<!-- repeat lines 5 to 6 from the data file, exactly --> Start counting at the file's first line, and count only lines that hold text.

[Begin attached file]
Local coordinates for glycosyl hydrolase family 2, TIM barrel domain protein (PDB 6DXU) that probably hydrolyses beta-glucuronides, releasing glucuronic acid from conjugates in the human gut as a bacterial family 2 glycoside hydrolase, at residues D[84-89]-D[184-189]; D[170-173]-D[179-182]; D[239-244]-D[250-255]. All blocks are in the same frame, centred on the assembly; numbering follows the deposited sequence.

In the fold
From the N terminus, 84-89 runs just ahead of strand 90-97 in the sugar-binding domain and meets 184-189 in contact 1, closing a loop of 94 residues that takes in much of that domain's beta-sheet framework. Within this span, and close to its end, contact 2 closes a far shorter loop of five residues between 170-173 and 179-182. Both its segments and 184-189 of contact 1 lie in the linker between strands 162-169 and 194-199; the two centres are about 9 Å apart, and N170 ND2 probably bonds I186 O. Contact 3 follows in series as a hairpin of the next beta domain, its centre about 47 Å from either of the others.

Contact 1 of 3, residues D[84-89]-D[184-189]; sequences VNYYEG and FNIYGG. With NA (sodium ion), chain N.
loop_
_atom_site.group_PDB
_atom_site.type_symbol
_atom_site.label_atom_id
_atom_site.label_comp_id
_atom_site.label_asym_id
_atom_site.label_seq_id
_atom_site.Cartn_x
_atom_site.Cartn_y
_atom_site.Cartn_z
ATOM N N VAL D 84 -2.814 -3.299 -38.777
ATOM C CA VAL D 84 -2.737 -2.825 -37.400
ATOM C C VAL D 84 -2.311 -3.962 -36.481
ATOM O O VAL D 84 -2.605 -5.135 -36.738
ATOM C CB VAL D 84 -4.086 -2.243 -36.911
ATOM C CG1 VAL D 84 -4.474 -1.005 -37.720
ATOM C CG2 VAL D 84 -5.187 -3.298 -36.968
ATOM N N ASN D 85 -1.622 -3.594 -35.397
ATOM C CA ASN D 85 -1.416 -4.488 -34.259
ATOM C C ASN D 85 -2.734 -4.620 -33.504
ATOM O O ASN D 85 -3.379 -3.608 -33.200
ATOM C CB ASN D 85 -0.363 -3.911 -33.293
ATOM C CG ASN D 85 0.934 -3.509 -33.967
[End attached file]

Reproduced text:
loop_
_atom_site.group_PDB